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Netflix launches Rs 199 ($2.8) mobile-only monthly plan in India – TechCrunch

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Netflix has a new plan to win users in India: make its service incredibly cheap. The streaming giant today introduced a lower-priced mobile tier in the country that costs Rs 199 ($2.8) per month.

The new subscription tier restricts the usage of the service to one mobile device (and one concurrent stream) and offers only the standard definition viewing (~480p). Users can also enjoy the plan on their tablets, but several features such as the ability to cast (or mirror) the content to the TV are also restricted.

Netflix started to test a lower-priced subscription plan in India and some other Asian markets late last year.  At a press conference in New Delhi, company officials said today they currently have no plans to expand this offering to other regions. Netflix was also testing a weekly subscription plan — that too is no longer being pursued, officials said.

The announcement comes days after Netflix reported that it added 2.7 million new subscribers in the quarter that ended in June this year, far fewer than the 5.1 million figure it had projected earlier this year. Jessica Lee, VP of Communications at Netflix, said today the company’s recent performance in other markets did not influence its move in India.

Netflix announced last week that it planned to introduce a mobile-only subscription offering in India by Q3 this year. But it will now go live later today, officials said. Previous subscription tiers that start at Rs 499 and go up to Rs 799 will continue to be offered in the country.

Mobile devices are increasingly driving media consumption in India, said Ajay Arora, Director of Product Innovation at Netflix. The streaming service’s users in India are watching more content on mobile devices than users in any other country, he claimed.

India has emerged as an intense battleground for video streaming services in recent years. Netflix today competes with over three-dozen local and international players in the country. Hotstar, owned by Disney, currently leads the market with over 300 million users. The ad-supported service offers about 80% of its catalog at no cost to users. Its yearly plan, which includes titles from HBO and Showtime, is priced at Rs 999 (14.5). Amazon Prime Video is priced similarly.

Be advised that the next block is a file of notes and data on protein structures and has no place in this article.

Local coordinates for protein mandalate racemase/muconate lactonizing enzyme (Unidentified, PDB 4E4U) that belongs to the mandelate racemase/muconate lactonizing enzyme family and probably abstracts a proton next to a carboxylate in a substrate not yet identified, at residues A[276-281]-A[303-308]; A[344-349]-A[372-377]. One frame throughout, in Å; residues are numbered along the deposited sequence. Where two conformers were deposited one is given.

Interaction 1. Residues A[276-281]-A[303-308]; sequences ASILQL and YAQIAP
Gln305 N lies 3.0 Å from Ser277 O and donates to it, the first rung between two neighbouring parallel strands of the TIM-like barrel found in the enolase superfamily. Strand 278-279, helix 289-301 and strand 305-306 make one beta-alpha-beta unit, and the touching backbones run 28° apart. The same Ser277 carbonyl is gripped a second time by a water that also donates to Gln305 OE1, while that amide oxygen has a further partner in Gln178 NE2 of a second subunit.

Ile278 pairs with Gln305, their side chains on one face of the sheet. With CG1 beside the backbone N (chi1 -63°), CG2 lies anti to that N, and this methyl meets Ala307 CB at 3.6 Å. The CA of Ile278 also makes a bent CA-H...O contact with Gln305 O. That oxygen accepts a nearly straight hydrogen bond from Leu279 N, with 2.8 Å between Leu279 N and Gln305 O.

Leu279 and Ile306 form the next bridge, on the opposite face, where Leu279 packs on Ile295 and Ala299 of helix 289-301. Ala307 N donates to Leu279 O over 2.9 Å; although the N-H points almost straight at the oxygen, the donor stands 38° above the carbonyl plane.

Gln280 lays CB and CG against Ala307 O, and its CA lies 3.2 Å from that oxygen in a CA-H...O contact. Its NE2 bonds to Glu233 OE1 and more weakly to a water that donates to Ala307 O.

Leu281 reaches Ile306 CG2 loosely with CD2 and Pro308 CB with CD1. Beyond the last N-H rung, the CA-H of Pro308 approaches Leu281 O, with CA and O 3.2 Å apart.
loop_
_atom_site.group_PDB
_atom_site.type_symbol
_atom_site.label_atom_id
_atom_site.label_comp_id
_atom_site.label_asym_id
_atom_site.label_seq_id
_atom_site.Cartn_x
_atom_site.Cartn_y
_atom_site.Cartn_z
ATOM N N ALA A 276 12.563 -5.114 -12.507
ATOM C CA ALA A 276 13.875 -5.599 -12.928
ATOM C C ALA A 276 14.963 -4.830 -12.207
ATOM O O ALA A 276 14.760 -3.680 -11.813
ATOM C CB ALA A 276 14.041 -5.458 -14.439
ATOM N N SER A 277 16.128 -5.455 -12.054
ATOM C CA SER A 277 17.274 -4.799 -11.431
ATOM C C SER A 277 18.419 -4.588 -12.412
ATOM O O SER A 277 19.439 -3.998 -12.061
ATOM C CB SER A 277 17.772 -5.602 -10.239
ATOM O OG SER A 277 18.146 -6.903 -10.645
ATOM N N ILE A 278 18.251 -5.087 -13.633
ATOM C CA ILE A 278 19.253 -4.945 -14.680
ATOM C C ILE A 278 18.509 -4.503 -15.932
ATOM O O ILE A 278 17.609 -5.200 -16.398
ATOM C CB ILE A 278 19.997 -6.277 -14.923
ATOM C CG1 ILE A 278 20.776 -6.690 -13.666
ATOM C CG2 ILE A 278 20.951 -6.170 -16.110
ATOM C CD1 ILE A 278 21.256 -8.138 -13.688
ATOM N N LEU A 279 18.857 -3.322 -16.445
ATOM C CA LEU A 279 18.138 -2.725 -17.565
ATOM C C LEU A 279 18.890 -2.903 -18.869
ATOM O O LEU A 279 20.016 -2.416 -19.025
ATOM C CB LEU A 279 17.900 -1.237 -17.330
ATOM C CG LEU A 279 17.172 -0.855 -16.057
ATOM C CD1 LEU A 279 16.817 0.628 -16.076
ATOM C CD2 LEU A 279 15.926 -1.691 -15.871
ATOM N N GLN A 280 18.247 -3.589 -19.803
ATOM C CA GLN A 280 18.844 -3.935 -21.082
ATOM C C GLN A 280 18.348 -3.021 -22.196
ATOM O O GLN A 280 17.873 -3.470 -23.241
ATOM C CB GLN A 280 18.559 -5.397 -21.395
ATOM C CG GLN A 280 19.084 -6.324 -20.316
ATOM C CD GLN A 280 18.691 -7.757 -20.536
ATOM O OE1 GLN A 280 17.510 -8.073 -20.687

A cheaper plan could significantly help the streaming service increase its user base in the country, analysts say. “Netflix had a good early start, but growth has been slow in the last six months given the mass Indian consumer market remains value-conscious,” Mihir Shah, Vice President of research firm Media Partners Asia told TechCrunch.

“At 200 rupees, Netflix could address a sizable target market in India. One could draw parallels from the Indian multiplex industry, which caters to 100 million consumers spending an average US$4 per movie,” he added.

Netflix is estimated to have under two million users in India. Despite its relatively smaller user base, it was the top video streaming app in the country by revenue, according to research firm App Annie. Research firm IHS Markit estimates that the service could have more than 4 million subscribers in the country by year-end.